Rebecca- A violetta


Nothing remarkable BUT this is the THIRD time following a Chelsea chop or equivalent that this plant has produced a fresh flush of new blooms.

Each stem is in flower for about three weeks, then they are deadheaded and tops OF STEMS are cut/pinched back to a lower level in order to encourage another flush of blooms, perhaps not as many as the first or second but still good value for the eye to enjoy.

The blooms when fully open, are scented as well so ideal for a window box or high container to be able to get your nose right up to the blooms and breathe in the delicate fragrance which typifies this type of viola.

Unless a plant sold as a violetta has a β€œ distinct sweet β€œ perfume then it cannot be judged to be a true violetta according to horticultural definition .It is should compact with blooms held on study upright stalks. (the attachments clearly illustrate this point)

Only a few separate colours exist and sadly most suppliers of plants do not specify the distinction in their lists for sale, most keep them in the bedder section, which I feel is a pity as I think once the general public realised how delightful these plants ,are and just how easy to grow and divide each year they would become far more popular.

These are from division of plants that I first obtained in 2007.

I divide each September, and then just plant these divisions in a fairly sheltered position in the garden spray a few times to prevent infestations of aphids and just let them get on with it.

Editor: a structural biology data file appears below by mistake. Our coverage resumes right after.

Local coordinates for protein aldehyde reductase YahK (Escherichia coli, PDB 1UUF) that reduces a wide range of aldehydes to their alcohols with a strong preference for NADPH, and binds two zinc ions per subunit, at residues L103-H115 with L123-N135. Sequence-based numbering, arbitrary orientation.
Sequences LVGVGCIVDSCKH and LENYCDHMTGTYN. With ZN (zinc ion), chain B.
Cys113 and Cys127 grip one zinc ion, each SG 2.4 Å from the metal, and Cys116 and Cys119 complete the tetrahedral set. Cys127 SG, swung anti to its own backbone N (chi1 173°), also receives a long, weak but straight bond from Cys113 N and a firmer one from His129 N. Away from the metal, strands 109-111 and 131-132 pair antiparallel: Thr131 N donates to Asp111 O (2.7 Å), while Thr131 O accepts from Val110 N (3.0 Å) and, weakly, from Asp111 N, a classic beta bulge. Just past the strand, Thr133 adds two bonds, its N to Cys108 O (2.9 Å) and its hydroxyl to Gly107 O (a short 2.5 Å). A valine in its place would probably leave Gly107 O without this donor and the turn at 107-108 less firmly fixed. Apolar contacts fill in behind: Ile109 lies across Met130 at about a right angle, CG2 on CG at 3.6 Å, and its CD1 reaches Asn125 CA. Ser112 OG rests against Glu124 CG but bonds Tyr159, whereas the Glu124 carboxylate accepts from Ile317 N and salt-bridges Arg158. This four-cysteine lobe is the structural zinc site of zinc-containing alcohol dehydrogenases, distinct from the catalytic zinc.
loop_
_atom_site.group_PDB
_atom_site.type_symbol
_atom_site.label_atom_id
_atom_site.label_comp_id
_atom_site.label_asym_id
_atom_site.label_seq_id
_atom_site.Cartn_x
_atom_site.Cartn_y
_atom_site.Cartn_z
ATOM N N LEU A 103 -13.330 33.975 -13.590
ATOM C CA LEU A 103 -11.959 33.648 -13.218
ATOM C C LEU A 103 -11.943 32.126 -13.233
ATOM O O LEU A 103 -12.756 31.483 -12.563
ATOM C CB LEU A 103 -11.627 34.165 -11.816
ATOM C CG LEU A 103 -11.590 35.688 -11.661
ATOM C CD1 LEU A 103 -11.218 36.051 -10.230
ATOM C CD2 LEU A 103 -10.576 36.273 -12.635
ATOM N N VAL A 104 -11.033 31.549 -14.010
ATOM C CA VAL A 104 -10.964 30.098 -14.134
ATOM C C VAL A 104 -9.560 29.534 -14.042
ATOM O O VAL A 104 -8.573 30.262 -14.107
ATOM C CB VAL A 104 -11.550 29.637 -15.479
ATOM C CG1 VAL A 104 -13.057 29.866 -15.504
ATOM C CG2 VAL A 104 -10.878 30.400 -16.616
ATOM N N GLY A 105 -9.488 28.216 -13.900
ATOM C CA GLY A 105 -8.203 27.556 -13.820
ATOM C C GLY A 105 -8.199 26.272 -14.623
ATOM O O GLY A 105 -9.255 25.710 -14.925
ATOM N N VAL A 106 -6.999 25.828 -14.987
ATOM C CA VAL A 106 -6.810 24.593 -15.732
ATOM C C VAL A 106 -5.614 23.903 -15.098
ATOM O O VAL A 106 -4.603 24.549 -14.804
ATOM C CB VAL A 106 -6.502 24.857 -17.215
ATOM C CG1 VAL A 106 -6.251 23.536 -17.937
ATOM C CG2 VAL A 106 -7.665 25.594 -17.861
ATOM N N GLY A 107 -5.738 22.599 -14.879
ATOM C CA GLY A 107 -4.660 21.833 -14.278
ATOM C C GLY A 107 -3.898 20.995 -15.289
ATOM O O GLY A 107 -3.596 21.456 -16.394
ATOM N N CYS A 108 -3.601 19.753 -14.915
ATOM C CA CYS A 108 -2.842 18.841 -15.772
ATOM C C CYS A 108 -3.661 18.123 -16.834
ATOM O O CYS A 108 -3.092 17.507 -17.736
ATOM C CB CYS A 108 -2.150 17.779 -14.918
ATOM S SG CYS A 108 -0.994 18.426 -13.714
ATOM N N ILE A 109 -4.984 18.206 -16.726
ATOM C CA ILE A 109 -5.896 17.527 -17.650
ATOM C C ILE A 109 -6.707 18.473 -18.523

Our Annual show has special classes for these cultivars shown in pots or vases. This is the ideal place to visit see and choose the ones you like best.

There is a special class for Rebecca with a trophy at the annual show given to remember the memory of Pauline Leigh who was a stalwart member for a large number of years, her two sons are still current members, having been with the Society for a large number of years.

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2 thoughts on “Rebecca- A violetta

  1. I have deadheaded Rebecca but have not done any cutting back of the plant at all, and it has been in bloom since early May without cease. I will have photos shortly – today my gardening son helped me fill more tubs with plants, which I removed from tubs they were sharing with others. I hope to have a large tub with one of each variety therein from now on. This is because a couple of sharing plants got downy mildew, and Graham sent me some information which mentioned overcrowding as a factor with this complaint.

    I am not mobile, so need a deal of help with my violas, and have to grow them in tubs for that reason too.

    Incidentally, one of my sons experimentally used a spray of half a teaspoon of Nizoral (the human dandruff remedy) in a two-litre spray bottle of warm water, on the two plants with the mildew, and this seems to have effected a cure. There are only a few white marks on the foliage of one plant now, in its new home, and the other, Mrs. Lancaster, seems totally clear. Time will tell, fingers crossed πŸ™‚

    I am really enjoying this site, many thanks, Graham, for providing it.

  2. |A great plant, everyone should have one, makes the growing easy and blooms away happily with an occasional spray and deadhead

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